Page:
School Improvement in Maryland

Using the State Curriculum: Reading/ELA, Grade 3

Reading/ELA | Informational | Literary | Writing | Language | Listening | Speaking

Clarifications: Each clarification provides an explanation of an indicator/objective to help teachers better understand the skills and/or concepts.

Standard 3.0 Comprehension of Literary Text

Indicator 3. Use elements of narrative texts to facilitate understanding


To show proficiency of the skills stated in this indicator, a reader will demonstrate an understanding of the elements of narrative texts which are the components through which a story is told. Identification of each component and its relationship to all other components in a story assists a reader in comprehension of an entire text. As a text requires more complex thought processes, a reader advances from the identification, recognition, and recall of literal elements to the inference, analysis, and evaluation of more abstract elements. Thinking about all the elements in a story and determining how they fit together allow the reader to understand and evaluate an entire text and its complexity.

In order to comprehend narrative text, a reader must identify and distinguish among types of narrative texts. Narrative text tells a story to make a point, to express a personal opinion, or to provide a reader an enjoyable experience. By recognizing the characteristics of a variety of literary texts which represent diverse perspectives, a reader is better able to construct meaning from a text.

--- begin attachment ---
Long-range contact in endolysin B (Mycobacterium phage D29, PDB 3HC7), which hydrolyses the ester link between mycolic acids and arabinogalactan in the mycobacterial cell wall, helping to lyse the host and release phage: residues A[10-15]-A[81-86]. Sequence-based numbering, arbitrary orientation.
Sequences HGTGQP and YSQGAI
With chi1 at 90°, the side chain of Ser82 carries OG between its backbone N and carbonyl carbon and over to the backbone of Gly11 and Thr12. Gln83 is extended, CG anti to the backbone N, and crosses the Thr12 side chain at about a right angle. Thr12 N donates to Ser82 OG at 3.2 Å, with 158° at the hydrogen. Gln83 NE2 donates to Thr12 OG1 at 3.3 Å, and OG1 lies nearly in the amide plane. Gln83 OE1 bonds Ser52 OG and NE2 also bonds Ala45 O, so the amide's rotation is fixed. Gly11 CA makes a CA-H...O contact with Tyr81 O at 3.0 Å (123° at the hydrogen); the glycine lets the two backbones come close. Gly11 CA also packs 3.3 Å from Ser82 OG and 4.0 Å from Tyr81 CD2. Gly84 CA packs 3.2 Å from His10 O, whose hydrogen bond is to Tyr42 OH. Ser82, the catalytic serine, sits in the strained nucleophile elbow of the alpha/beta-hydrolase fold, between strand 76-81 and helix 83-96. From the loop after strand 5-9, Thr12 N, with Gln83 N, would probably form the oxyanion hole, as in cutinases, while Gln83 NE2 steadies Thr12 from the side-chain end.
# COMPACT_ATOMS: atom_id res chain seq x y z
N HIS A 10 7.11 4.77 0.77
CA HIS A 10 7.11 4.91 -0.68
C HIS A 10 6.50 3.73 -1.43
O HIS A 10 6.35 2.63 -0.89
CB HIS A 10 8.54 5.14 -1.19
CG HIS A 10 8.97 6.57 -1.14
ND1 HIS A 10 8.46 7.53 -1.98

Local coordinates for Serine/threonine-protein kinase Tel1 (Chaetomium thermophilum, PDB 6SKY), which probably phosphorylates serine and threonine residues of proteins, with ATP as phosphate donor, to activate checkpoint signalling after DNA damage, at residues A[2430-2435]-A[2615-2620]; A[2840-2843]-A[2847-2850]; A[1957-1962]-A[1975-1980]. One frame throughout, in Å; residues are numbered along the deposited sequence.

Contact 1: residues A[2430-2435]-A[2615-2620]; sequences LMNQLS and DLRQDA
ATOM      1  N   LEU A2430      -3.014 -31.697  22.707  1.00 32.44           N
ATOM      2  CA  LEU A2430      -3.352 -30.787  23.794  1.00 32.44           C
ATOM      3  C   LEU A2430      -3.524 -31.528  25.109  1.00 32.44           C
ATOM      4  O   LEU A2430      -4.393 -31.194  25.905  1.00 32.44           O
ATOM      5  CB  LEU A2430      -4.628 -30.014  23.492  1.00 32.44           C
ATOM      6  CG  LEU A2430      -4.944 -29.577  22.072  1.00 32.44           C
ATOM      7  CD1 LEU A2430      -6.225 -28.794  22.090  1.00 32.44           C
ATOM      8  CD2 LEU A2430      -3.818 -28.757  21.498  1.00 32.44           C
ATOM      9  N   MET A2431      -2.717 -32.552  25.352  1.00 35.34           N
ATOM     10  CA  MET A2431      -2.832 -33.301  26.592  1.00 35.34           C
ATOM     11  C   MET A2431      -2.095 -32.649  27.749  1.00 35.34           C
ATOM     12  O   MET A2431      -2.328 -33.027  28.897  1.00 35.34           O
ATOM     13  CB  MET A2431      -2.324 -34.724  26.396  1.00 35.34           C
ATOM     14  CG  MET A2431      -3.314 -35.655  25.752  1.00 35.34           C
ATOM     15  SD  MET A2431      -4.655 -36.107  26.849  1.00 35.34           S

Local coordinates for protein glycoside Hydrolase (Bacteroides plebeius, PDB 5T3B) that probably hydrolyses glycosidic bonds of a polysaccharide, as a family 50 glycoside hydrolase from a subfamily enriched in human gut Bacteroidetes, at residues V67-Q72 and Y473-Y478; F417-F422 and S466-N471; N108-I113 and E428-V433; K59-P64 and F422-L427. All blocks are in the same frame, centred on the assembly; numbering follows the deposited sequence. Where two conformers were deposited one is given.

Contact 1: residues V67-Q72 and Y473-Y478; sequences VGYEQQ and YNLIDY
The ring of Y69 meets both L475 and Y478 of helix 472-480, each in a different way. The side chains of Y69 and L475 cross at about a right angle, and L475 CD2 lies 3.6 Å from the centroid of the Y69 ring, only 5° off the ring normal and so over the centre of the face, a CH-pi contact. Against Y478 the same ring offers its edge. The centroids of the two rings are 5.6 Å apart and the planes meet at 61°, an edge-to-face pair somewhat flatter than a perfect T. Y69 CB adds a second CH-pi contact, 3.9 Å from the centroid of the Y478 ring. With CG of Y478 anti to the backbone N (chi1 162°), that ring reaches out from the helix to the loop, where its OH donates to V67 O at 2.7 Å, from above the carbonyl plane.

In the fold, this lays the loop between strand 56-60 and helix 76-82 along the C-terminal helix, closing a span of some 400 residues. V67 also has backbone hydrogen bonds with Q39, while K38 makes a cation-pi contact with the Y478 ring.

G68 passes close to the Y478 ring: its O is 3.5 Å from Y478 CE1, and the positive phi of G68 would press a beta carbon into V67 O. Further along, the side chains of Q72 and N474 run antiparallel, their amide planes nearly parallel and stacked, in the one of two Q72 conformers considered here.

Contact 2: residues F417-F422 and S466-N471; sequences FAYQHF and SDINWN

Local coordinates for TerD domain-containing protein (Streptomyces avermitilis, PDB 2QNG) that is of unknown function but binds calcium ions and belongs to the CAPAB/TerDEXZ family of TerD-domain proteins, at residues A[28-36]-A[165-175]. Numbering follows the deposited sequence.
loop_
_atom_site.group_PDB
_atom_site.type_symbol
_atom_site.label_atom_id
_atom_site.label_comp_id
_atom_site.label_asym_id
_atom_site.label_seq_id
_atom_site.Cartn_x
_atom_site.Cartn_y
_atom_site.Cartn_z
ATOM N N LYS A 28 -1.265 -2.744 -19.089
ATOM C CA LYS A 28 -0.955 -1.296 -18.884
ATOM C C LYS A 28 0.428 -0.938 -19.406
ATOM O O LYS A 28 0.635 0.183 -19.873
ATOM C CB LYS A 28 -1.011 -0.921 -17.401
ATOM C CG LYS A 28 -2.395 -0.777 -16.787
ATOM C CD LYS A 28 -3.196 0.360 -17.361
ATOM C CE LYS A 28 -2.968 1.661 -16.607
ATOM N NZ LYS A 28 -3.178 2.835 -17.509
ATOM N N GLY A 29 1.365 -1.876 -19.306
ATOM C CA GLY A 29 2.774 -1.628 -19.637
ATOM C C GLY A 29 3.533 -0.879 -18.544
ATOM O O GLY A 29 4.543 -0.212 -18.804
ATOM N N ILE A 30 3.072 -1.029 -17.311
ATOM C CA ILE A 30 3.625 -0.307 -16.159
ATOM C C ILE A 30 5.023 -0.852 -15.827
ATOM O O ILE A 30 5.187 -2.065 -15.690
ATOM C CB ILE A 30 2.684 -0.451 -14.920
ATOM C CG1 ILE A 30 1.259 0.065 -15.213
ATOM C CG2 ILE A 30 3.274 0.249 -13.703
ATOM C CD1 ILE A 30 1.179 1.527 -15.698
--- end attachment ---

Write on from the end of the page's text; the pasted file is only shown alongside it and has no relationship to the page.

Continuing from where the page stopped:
prose writing that tells an imaginary story
prose writing that tells about real people, places, and events
Realistic Fiction
prose writing set in the modern world
Science Fiction
prose writing that explores unexpected possibilities of the past or future by using scientific theories or data and imagination
Historical Fiction
contemporary fiction set in the past, may reference actual people or events
Tall Tales
humorously exaggerated stories about impossible events in which the main characters have extraordinary abilities
stories passed by word of mouth from generation to generation
traditions, customs, and stories passed down within a culture
a traditional story, usually by an unknown author, that answers a basic question about the world
a story handed down from the past about a specific person who usually demonstrates heroic accomplishments
brief tales that teach lessons about human nature
Fairy Tales
stories about imaginary beings possessing magical powers
literature that contains fantastic or unreal elements
story of a person's life written by someone else
nonfiction; a person tells about his or her own life
Personal Narrative
personal story; a shorter form of autobiographical writing
type of autobiography, usually about a significant experience in the author's life
a personal record of experiences or reflections
Short Story
a brief work of fiction, usually readable in one session
a short, cohesive work of nonfiction dealing with a single subject and presenting the writer's viewpoint
literature intended to be performed by actors in front of an audience; includes script with dialogue, a cast of characters, and stage directions
stories, ideas, and feelings expressed in compact, imaginative, often musical language
Lyric Poetry
poetry that presents the thoughts and feelings of a single speaker
Narrative Poetry
poetry that tells a story and includes narrative elements

To identify, explain and analyze the conflict of a narrative and determine its role in advancing the plot, a reader must know the structure of a narrative passage.